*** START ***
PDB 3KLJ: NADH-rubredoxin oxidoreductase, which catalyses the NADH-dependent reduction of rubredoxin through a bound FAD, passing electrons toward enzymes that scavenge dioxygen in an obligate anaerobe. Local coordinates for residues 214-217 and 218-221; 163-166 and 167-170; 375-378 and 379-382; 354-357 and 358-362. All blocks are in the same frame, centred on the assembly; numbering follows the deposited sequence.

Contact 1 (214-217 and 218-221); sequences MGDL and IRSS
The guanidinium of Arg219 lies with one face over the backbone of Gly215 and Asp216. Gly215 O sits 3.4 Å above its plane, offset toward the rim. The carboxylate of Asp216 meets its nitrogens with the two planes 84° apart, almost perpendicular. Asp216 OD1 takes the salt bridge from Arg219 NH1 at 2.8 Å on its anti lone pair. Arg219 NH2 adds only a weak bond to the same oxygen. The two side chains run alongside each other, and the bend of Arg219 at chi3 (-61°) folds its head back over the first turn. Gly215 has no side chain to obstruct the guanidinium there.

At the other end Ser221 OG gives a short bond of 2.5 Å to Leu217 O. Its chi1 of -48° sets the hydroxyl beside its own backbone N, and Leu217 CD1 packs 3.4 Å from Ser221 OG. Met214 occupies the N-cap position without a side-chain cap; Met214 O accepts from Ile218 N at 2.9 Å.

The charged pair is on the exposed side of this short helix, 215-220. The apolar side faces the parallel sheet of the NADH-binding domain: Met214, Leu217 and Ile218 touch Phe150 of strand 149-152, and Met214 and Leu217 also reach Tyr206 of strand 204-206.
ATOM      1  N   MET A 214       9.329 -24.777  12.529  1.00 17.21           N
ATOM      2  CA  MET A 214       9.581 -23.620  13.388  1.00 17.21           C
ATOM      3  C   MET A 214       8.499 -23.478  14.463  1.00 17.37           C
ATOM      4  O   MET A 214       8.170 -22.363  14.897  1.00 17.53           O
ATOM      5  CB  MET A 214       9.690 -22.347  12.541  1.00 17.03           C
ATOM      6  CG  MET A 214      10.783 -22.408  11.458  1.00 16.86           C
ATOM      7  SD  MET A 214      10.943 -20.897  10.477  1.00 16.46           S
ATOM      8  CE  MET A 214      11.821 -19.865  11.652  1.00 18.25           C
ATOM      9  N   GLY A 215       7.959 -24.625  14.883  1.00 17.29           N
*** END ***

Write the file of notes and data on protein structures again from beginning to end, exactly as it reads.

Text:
PDB 3KLJ: NADH-rubredoxin oxidoreductase, which catalyses the NADH-dependent reduction of rubredoxin through a bound FAD, passing electrons toward enzymes that scavenge dioxygen in an obligate anaerobe. Local coordinates for residues 214-217 and 218-221; 163-166 and 167-170; 375-378 and 379-382; 354-357 and 358-362. All blocks are in the same frame, centred on the assembly; numbering follows the deposited sequence.

Contact 1 (214-217 and 218-221); sequences MGDL and IRSS
The guanidinium of Arg219 lies with one face over the backbone of Gly215 and Asp216. Gly215 O sits 3.4 Å above its plane, offset toward the rim. The carboxylate of Asp216 meets its nitrogens with the two planes 84° apart, almost perpendicular. Asp216 OD1 takes the salt bridge from Arg219 NH1 at 2.8 Å on its anti lone pair. Arg219 NH2 adds only a weak bond to the same oxygen. The two side chains run alongside each other, and the bend of Arg219 at chi3 (-61°) folds its head back over the first turn. Gly215 has no side chain to obstruct the guanidinium there.

At the other end Ser221 OG gives a short bond of 2.5 Å to Leu217 O. Its chi1 of -48° sets the hydroxyl beside its own backbone N, and Leu217 CD1 packs 3.4 Å from Ser221 OG. Met214 occupies the N-cap position without a side-chain cap; Met214 O accepts from Ile218 N at 2.9 Å.

The charged pair is on the exposed side of this short helix, 215-220. The apolar side faces the parallel sheet of the NADH-binding domain: Met214, Leu217 and Ile218 touch Phe150 of strand 149-152, and Met214 and Leu217 also reach Tyr206 of strand 204-206.
ATOM      1  N   MET A 214       9.329 -24.777  12.529  1.00 17.21           N
ATOM      2  CA  MET A 214       9.581 -23.620  13.388  1.00 17.21           C
ATOM      3  C   MET A 214       8.499 -23.478  14.463  1.00 17.37           C
ATOM      4  O   MET A 214       8.170 -22.363  14.897  1.00 17.53           O
ATOM      5  CB  MET A 214       9.690 -22.347  12.541  1.00 17.03           C
ATOM      6  CG  MET A 214      10.783 -22.408  11.458  1.00 16.86           C
ATOM      7  SD  MET A 214      10.943 -20.897  10.477  1.00 16.46           S
ATOM      8  CE  MET A 214      11.821 -19.865  11.652  1.00 18.25           C
ATOM      9  N   GLY A 215       7.959 -24.625  14.883  1.00 17.29           N